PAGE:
"It would be very hard-nosed not to actually reflect that two young lives were lost through an absolutely abhorrent act. I do think about them, and equally their families."
Nothing has changed their minds about Watson's guilt, although Pope — who went on to become the Deputy Police Commissioner — diplomatically ¬acknowledges high-profile cases will always attract criticism.
"To be quite frank I wouldn't have it any other way," says Pope. "It's one of the great values of living in a democratic country like New Zealand and having a judicial system which is sound, fair and transparent."
Rae, who retired several years ago, is more blunt. "There are a few champions for the cause of Scott Watson for which I have no time. In actual fact, I have no doubt in my mind that he is guilty.
"I'm sure he knows where the bodies are. I doubt whether they are in the Sounds," said Rae.
They dismiss the "tunnel vision" criticism of the investigation to say there were 119 suspects — only Watson could not be eliminated.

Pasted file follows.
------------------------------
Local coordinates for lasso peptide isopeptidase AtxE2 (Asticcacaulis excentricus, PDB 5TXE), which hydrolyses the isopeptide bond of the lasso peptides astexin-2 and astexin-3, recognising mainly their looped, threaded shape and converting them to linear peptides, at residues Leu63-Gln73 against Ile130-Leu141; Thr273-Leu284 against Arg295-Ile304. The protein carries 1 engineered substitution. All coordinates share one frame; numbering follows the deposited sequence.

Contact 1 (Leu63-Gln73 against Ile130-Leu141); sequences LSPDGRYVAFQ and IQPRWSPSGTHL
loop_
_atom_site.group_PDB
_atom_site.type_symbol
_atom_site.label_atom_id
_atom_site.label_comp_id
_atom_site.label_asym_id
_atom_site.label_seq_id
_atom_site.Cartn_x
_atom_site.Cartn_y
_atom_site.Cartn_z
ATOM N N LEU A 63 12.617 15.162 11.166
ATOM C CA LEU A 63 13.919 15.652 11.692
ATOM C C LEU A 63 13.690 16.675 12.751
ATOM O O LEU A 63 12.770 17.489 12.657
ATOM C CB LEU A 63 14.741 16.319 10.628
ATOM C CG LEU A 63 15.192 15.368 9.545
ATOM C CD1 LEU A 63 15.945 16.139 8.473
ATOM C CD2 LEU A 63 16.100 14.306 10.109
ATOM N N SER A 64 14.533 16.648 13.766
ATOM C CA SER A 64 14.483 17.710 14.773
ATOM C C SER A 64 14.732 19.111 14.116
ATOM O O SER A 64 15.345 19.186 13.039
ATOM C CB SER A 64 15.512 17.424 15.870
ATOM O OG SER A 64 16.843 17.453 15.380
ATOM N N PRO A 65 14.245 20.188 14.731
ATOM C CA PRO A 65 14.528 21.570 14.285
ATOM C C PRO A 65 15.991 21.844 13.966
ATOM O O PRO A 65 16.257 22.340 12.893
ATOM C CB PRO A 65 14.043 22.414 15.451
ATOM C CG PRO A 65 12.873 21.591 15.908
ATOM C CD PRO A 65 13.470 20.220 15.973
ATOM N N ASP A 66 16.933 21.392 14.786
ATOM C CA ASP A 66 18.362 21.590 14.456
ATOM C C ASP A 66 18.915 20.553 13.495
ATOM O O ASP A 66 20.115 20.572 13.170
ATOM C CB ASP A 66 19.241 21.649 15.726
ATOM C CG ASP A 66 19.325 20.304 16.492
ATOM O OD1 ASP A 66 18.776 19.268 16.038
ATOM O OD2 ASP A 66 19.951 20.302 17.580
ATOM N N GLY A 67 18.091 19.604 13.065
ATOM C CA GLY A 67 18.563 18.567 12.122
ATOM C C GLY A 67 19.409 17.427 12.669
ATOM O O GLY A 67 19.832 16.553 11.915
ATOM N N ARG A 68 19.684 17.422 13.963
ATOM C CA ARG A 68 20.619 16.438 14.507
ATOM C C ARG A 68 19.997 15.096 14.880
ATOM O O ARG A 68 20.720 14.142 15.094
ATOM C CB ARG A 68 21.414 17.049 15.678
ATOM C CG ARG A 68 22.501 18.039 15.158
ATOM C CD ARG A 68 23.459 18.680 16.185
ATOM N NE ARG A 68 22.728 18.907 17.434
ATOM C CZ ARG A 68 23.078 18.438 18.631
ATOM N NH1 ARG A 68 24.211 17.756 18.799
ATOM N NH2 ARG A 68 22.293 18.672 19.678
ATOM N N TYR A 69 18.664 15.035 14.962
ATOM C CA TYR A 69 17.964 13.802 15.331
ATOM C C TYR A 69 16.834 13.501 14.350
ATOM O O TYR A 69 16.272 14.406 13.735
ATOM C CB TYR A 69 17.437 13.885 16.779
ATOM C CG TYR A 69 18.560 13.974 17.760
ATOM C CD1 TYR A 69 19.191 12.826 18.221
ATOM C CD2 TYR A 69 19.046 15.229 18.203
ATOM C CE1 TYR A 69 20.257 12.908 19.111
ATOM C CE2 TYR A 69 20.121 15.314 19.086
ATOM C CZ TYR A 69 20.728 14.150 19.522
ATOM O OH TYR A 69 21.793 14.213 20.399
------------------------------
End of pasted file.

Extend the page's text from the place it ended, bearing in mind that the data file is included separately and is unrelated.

As for the mystery ketch? It did not exist, at least not in Endeavour Inlet on the night in question.
Guy Wallace, who gave Ben and Olivia a ride on a water taxi, was adamant he took the pair to a ketch; an old-style two-masted timber yacht, about 40ft long, with brass portholes, a blue stripe on the hull and hemp ropes.
By contrast, Scott Watson's boat Blade is a 26ft long steel sloop, has no portholes, and a single mast.
Other boaties say they saw a ketch in the Marlborough Sounds that matched Wallace's description, but the ketch was ruled out of the inquiry.
Pope says "very, very extensive" efforts were made to identify around 750 ketches spotted around New Zealand and overseas.
When compared to other witness accounts, and the movements of Ben and Olivia on New Year's Eve, Pope said police decided to discard the ketch as a lead.